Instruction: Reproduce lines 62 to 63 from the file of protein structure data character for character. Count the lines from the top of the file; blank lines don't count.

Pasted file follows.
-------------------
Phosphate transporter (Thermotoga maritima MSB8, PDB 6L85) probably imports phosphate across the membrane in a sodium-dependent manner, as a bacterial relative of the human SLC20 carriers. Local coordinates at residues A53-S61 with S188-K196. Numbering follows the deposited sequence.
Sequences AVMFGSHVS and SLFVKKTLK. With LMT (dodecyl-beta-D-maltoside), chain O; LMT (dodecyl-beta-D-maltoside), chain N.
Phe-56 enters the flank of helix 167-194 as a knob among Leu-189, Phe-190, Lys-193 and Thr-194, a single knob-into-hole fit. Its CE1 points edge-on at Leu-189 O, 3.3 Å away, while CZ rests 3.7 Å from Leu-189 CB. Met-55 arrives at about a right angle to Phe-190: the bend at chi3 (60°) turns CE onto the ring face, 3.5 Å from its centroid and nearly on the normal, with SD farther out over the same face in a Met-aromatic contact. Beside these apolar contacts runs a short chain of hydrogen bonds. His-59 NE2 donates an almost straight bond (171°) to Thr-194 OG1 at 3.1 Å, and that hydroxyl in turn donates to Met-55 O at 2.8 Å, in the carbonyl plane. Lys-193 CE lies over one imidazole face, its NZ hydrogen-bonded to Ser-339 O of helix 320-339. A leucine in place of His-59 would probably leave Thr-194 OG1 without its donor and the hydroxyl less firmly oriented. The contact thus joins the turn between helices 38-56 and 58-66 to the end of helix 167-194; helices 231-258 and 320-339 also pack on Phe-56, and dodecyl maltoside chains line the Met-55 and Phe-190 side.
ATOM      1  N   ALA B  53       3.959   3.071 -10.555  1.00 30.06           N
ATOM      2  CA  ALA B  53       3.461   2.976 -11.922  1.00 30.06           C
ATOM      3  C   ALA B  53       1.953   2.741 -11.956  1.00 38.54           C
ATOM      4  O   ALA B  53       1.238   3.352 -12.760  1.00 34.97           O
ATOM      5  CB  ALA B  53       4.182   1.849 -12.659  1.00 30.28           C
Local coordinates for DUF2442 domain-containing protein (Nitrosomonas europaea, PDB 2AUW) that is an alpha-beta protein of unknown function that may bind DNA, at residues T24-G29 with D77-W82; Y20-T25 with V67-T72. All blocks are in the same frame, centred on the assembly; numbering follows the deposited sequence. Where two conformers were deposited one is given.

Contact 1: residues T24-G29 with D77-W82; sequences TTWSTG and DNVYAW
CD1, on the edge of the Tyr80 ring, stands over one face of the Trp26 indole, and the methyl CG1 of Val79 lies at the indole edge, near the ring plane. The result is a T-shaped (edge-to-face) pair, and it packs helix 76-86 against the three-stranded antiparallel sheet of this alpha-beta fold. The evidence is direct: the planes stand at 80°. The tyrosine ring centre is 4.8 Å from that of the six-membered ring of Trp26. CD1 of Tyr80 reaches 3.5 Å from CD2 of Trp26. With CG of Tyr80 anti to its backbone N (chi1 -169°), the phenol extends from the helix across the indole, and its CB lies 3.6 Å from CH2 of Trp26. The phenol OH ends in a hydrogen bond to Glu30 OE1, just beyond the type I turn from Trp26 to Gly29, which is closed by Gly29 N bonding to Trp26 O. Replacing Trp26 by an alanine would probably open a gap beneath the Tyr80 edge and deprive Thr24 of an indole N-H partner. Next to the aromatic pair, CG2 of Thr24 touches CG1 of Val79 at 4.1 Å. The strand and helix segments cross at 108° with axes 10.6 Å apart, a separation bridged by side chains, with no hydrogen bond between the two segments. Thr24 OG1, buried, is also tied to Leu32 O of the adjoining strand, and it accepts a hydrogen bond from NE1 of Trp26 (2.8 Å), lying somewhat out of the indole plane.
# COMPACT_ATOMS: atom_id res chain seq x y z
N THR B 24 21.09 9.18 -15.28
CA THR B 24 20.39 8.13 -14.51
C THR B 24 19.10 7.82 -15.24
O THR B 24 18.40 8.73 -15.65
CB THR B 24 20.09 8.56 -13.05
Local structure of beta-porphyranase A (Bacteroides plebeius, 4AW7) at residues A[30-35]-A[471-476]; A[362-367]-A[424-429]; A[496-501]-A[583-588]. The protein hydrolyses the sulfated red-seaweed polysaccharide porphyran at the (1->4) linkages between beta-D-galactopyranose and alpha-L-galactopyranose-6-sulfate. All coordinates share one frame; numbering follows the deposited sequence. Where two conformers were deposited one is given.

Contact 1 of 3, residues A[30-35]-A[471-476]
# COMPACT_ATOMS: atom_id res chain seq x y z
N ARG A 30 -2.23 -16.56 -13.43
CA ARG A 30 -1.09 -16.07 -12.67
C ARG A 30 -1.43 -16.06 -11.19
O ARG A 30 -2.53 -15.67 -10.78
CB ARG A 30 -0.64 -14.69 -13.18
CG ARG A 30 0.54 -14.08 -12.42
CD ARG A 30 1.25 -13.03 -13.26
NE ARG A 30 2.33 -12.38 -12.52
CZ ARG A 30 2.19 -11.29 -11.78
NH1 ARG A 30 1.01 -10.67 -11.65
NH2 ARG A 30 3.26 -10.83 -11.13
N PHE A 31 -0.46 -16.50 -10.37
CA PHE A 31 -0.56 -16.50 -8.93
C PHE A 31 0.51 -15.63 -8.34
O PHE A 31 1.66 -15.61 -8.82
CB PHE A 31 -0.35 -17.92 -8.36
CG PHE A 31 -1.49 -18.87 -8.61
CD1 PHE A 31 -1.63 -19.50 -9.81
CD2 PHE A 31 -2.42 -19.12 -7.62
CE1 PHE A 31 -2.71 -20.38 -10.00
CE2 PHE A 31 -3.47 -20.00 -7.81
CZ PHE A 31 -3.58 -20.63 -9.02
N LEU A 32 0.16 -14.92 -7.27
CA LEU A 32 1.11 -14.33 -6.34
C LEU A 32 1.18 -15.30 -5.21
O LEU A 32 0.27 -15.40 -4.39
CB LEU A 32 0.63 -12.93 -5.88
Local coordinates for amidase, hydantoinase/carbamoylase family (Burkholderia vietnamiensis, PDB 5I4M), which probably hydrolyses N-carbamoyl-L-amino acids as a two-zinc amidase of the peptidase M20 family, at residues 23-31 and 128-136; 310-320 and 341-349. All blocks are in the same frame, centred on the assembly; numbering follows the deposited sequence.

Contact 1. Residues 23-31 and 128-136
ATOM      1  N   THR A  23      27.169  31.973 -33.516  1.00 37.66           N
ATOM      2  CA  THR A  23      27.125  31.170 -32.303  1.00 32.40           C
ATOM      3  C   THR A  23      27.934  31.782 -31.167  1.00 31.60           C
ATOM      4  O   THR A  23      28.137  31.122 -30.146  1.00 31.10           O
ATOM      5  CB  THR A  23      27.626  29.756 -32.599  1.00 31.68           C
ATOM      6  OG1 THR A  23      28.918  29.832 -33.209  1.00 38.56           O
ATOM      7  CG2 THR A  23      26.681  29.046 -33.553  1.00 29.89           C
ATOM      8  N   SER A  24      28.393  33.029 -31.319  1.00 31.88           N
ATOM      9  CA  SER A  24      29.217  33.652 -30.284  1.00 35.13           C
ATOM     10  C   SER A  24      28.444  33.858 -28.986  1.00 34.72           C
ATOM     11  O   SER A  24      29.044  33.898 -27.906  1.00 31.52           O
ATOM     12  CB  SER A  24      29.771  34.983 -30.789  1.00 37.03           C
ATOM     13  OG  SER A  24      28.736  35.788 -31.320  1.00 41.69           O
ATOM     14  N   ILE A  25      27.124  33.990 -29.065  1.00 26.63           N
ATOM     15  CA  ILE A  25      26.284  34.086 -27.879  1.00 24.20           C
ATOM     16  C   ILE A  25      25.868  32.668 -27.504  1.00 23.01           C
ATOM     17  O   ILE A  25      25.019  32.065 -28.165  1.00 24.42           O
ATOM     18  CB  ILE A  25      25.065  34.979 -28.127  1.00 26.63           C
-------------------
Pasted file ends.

ATOM     13  OG  SER A  24      28.736  35.788 -31.320  1.00 41.69           O
ATOM     14  N   ILE A  25      27.124  33.990 -29.065  1.00 26.63           N